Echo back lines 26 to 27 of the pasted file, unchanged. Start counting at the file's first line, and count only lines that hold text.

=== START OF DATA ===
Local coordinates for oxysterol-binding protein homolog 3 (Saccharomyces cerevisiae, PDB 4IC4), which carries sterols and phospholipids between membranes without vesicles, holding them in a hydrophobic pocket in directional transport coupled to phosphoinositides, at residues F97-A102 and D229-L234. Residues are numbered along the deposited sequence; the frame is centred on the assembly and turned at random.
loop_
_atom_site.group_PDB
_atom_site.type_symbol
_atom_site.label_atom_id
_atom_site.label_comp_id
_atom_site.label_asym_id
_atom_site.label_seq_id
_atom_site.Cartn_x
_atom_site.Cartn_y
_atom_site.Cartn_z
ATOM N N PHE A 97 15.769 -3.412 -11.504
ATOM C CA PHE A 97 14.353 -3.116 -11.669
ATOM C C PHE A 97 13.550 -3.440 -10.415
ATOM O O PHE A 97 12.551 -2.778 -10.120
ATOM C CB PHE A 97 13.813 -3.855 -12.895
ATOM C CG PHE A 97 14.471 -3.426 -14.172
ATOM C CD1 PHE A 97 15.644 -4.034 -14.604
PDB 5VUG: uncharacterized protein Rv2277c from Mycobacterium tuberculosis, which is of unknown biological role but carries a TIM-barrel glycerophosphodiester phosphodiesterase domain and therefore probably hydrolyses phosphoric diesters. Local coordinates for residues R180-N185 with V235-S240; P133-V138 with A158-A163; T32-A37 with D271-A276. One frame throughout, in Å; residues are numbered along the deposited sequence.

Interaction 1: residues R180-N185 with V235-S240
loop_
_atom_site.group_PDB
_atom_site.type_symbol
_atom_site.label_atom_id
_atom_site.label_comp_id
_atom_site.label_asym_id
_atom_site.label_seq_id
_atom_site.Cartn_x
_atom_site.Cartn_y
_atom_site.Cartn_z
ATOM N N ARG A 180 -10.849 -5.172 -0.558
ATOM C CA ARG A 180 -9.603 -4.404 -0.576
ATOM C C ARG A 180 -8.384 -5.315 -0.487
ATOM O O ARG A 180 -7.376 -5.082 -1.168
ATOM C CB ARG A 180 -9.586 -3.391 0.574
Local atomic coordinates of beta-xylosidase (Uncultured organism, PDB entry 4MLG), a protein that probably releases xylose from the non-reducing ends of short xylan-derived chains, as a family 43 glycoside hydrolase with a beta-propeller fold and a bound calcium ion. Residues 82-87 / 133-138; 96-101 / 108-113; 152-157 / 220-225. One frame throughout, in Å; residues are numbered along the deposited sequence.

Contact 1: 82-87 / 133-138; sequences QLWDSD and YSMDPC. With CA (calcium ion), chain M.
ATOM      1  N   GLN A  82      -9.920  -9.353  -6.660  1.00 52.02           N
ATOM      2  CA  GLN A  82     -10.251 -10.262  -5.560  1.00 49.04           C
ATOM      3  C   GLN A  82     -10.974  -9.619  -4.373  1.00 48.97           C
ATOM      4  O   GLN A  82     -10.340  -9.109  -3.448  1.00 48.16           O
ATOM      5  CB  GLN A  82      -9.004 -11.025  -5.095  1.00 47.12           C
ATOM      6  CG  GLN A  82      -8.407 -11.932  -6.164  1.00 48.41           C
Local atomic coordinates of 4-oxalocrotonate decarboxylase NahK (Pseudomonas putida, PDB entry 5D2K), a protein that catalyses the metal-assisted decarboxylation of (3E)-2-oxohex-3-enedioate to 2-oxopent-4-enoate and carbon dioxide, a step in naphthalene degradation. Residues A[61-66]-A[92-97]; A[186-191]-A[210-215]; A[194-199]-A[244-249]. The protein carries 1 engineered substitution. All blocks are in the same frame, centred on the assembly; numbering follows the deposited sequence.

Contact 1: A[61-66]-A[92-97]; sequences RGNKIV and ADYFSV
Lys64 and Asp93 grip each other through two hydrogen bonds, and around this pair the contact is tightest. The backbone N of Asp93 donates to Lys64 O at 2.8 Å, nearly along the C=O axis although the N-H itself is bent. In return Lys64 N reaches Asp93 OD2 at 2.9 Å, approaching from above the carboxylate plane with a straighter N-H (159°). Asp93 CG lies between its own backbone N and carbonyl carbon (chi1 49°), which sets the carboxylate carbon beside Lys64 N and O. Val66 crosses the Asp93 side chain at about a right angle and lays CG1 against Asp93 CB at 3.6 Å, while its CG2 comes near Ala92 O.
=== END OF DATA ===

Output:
_atom_site.label_asym_id
_atom_site.label_seq_id